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Electricity Demand/Capacity

Volume 508: debated on Thursday 8 April 2010

4. What assessment he has made of the balance of generating capacity and likely demand for electricity in the UK in the next 10 years; and if he will make a statement. (325607)

We are confident that we will meet demand for electricity over the next decade. About 18 GW of plant is due to close by 2020, but already 20 GW is either under construction or has planning consent. The most recent analysis in the “Energy Markets Outlook” in December 2009 suggested that the electricity capacity margin remains above 10 per cent. for the whole of the next decade.

I hope that the Secretary of State’s optimism is well founded. Does he understand that when the obituary of this Government is written in a few weeks’ time, one of the most critical passages will relate to the 2003 energy White Paper and those seven fateful words—

“We do not…propose…new nuclear build”—

words that undermined our nation’s nuclear skills base and which cost us vital years in the fight to avoid severe power shortages in the next decade. I genuinely fear that there will be such shortages.

The interesting thing is that three or four years later the Leader of the Opposition was saying that nuclear should remain a last resort. It is this Government who led the debate on nuclear power. I have great respect for the hon. Gentleman, but I have to tell him that we need all forms of low-carbon energy, including renewable power. He brought before the House an exclusion zone proposal on wind farms—a proposal with which I disagree. Let us have low-carbon energy; that is what we are driving towards with planning reform, nuclear power and renewables.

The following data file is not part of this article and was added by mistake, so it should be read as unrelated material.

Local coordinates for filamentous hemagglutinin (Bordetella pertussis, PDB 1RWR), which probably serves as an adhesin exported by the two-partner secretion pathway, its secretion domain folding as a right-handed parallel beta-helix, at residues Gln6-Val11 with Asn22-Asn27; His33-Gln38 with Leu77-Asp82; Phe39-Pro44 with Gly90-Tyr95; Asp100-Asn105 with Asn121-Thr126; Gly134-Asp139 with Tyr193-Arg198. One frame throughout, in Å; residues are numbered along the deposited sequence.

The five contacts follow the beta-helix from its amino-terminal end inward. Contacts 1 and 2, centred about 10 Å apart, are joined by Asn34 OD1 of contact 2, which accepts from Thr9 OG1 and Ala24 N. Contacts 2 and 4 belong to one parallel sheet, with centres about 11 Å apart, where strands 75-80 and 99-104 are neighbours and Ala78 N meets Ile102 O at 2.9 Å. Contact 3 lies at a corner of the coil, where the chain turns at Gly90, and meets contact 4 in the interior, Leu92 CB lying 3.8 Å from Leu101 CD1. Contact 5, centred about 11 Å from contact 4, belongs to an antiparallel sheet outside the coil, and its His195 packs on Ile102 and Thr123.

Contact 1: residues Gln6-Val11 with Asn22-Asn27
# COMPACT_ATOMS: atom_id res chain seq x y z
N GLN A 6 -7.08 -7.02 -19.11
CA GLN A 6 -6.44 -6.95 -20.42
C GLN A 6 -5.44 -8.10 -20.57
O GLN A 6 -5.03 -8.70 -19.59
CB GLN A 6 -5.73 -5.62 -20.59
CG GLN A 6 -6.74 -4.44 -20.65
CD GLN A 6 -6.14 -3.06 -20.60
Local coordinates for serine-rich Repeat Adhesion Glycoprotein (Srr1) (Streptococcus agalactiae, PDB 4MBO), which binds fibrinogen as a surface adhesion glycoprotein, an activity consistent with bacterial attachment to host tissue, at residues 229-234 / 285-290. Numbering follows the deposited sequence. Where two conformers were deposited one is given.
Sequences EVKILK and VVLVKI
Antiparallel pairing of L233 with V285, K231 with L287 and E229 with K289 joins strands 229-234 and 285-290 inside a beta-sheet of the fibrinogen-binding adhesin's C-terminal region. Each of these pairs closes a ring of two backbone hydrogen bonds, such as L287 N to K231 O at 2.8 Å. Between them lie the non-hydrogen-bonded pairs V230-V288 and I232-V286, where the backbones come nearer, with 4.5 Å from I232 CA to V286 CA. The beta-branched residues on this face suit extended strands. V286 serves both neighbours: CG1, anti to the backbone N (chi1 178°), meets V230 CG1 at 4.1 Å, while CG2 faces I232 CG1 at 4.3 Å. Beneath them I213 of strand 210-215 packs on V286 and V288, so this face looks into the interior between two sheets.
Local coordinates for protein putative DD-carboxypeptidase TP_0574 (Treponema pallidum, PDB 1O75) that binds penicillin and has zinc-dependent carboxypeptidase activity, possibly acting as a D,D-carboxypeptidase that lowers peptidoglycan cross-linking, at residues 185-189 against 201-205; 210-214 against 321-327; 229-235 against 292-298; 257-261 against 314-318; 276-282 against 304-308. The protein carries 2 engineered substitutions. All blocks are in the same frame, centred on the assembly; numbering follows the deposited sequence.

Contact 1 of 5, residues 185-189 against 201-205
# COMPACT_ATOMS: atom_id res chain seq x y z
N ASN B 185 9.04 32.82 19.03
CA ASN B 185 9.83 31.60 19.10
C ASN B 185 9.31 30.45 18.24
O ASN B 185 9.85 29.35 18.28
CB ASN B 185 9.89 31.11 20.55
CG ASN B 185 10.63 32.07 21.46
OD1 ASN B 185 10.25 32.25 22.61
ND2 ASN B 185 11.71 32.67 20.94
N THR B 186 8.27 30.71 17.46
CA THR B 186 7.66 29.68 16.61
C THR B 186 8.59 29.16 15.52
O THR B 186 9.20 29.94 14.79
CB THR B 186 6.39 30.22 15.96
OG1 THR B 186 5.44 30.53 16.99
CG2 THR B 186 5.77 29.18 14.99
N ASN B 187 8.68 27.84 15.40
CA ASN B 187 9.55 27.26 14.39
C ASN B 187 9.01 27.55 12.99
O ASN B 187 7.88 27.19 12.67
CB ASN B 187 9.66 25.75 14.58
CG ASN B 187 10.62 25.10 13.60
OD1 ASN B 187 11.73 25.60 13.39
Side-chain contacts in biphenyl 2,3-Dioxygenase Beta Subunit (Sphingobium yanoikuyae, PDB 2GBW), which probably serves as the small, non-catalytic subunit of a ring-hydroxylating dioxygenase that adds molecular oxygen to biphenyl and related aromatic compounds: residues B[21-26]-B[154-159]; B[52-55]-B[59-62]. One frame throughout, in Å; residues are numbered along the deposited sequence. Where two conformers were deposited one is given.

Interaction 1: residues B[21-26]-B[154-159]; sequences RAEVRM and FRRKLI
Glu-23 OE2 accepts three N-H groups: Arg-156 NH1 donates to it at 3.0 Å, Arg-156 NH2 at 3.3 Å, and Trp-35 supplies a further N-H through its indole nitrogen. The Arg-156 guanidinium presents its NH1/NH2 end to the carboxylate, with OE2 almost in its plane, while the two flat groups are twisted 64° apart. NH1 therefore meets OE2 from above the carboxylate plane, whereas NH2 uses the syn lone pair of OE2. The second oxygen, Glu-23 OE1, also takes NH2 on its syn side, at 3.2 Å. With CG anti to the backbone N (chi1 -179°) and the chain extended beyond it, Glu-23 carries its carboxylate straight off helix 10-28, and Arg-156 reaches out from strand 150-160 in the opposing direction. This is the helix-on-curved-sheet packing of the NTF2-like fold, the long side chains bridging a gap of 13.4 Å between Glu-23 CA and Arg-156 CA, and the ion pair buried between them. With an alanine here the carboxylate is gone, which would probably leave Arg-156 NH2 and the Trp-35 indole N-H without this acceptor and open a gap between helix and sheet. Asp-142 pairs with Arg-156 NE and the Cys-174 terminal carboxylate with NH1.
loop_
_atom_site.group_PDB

In the past two weeks we have seen the true cost of trying to run the world on cheap coal, with 150 Chinese miners trapped underground in a country where 6,000 miners die every year, and 25 miners killed in West Virginia—employees of a serial violator of mine legislation. Will the Government take on the role of leading the international debate on the ethics of putting miners’ safety before profits?

My hon. Friend raises an important issue, which I have discussed with him. It is right that we take up these issues through organisations such as the International Labour Organisation and other international bodies and I have said to him that we will do so.

At the end of term, I pay tribute to the Secretary of State and his team for their energy and commitment. Do they realise that they would be wise as well as energetic if they gave up the new deception they now share with the Conservative party that nuclear power is what we need to have a safe, clean and secure energy future? Why is his party, like the Tories, willing to put the health, wealth and personal security of the people of Britain at such great risk in the future?

I thank the hon. Gentleman for the first part of his question, but I profoundly disagree with the second part of his question. When we look at the scale of the task in terms of low-carbon energy, we have very ambitious targets on renewables—approximately a sixfold increase in renewable energy by 2020—and nuclear must be part of the energy mix. We need to move on all fronts—nuclear, renewables and clean coal—because the scale of the challenge of cutting carbon emissions by 80 per cent. by 2050 is so enormous that we need every form of low-carbon energy.